Article

'Siemens Gamesa infringed GE wind turbine grid technology patent', US judge says

A US judge has issued a preliminary ruling finding that Siemens Gamesa Renewable Energy (SGRE) infringed a General Electric (GE) patent for low-voltage ride-through technology (LVRT) that keeps wind turbines connected to the grid. However, the judge rejected a similar intellectual property (IP) claim concerning GE’s zero-voltage ride-through (ZVRT) technology.

European manufacturer infringes GE patent for how turbines are connected to the grid, preliminary ruling finds

A US judge has issued a preliminary ruling finding that Siemens Gamesa Renewable Energy (SGRE) infringed a General Electric (GE) patent for low-voltage ride-through technology (LVRT) that keeps wind turbines connected to the grid.

However, the judge rejected a similar intellectual property (IP) claim concerning GE’s zero-voltage ride-through (ZVRT) technology.

US technology giant GE sued Siemens Gamesa last year, seeking to block its European rival’s turbines from the US market, claiming it infringed its IP.

The US International Trade Commission has now stated that Siemens Gamesa did infringe GE’s patent for LVRT, but it is not due to issue a final decision until January 2022.

GE's complaint, filed with the US International Trade Commission, focused on the "low-voltage-ride-through and zero-voltage-ride-through technologies" of variable-speed turbines that enables them to maximise power capture in fluctuating wind speeds.

ZVRT technology keeps wind turbines connected to the grid in the event of a temporary grid-voltage... more [truncated due to possible copyright]  

European manufacturer infringes GE patent for how turbines are connected to the grid, preliminary ruling finds

A US judge has issued a preliminary ruling finding that Siemens Gamesa Renewable Energy (SGRE) infringed a General Electric (GE) patent for low-voltage ride-through technology (LVRT) that keeps wind turbines connected to the grid.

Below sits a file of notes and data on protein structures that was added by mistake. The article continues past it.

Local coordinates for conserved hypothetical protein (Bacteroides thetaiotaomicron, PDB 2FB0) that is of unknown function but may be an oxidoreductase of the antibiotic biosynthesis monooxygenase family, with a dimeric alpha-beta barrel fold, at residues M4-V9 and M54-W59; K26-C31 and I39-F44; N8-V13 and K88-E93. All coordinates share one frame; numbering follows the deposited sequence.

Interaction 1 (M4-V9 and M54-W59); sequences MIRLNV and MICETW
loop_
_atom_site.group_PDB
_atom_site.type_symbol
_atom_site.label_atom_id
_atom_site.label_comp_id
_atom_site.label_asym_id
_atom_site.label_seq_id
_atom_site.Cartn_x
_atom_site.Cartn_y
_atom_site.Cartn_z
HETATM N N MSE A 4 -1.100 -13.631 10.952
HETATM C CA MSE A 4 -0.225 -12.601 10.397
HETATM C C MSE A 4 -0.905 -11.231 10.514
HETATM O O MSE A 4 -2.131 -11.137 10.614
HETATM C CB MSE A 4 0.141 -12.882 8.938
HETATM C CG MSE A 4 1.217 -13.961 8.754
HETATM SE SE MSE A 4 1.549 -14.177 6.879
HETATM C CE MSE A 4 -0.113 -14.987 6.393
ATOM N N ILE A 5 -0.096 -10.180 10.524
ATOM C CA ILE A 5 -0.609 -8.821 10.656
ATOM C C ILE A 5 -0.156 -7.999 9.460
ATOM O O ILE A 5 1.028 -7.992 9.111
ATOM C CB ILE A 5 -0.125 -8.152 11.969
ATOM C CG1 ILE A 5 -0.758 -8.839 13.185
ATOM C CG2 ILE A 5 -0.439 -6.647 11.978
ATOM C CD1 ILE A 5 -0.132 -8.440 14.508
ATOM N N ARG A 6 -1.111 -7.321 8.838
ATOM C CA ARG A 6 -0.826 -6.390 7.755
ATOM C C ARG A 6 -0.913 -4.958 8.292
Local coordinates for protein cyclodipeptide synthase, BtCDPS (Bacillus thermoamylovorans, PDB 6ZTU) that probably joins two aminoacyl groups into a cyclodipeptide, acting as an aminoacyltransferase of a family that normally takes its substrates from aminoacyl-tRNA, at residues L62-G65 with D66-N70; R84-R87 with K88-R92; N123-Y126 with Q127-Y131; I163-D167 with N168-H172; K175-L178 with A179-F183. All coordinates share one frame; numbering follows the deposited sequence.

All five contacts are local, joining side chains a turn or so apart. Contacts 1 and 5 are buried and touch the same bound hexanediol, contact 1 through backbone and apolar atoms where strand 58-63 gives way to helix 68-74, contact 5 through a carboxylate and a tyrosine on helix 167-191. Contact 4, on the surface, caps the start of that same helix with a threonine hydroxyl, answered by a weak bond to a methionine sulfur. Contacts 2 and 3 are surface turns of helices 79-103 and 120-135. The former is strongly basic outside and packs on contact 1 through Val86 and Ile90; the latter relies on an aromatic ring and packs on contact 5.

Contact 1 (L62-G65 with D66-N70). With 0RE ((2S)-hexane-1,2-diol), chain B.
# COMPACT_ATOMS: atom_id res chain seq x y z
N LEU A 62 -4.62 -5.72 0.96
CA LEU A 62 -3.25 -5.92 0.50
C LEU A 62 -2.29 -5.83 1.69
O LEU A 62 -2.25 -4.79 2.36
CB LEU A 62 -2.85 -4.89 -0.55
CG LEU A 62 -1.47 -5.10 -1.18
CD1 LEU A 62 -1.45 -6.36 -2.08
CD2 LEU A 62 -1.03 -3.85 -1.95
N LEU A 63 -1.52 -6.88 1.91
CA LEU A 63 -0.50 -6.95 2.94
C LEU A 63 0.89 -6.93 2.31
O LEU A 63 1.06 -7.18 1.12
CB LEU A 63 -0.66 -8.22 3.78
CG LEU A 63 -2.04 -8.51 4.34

However, the judge rejected a similar intellectual property (IP) claim concerning GE’s zero-voltage ride-through (ZVRT) technology.

US technology giant GE sued Siemens Gamesa last year, seeking to block its European rival’s turbines from the US market, claiming it infringed its IP.

The US International Trade Commission has now stated that Siemens Gamesa did infringe GE’s patent for LVRT, but it is not due to issue a final decision until January 2022.

GE's complaint, filed with the US International Trade Commission, focused on the "low-voltage-ride-through and zero-voltage-ride-through technologies" of variable-speed turbines that enables them to maximise power capture in fluctuating wind speeds.

ZVRT technology keeps wind turbines connected to the grid in the event of a temporary grid-voltage drop-out by using power from the battery packs that typically power the turbines’ pitch system. LVRT technology does the same in periods of low grid-voltage.

The US court’s full findings will remain confidential until both sides get a chance to redact commercially sensitive information.

Siemens Gamesa called for the International Trade Commission to review and overturn the decision on LVRT technology, and stated: “We reiterate our firm conviction that no features or functionalities marketed by the company infringe any valid third-party intellectual property rights.”

 A GE spokesperson said: “GE believes strongly in the merits of its case against Siemens Gamesa.  We will continue to protect and defend our intellectual property, which drives innovation and investment in high technology industry, creating high value jobs.”

Philip Totaro, intellectual property expert and founder and CEO of analytics firm IntelStor said that if the International Trade Commission ultimately finds in favour of GE, it “could pave the way for an injunction on the importation of certain components in the control system and converter of Siemens Gamesa’s wind turbines into the US.”

Other wind turbine manufacturers have previously agreed to pay royalties to GE after the American company filed similar lawsuits against them. Prior to their merger, Mitsubishi Heavy Industries and Vestas both separately settled with GE over the technology.

After GE sued Siemens Gamesa in August 2020, the European turbine manufacturer filed a retaliatory lawsuit against its US counterpart. Siemens Gamesa claimed the US giant’s Haliade-X turbines infringe its patents for offshore direct-drive technology.

The case is due to be heard in April 2022.


Source: https://www.windpowermonthl...

SEP 13 2021
http://www.windaction.org/posts/52760-siemens-gamesa-infringed-ge-wind-turbine-grid-technology-patent-us-judge-says
back to top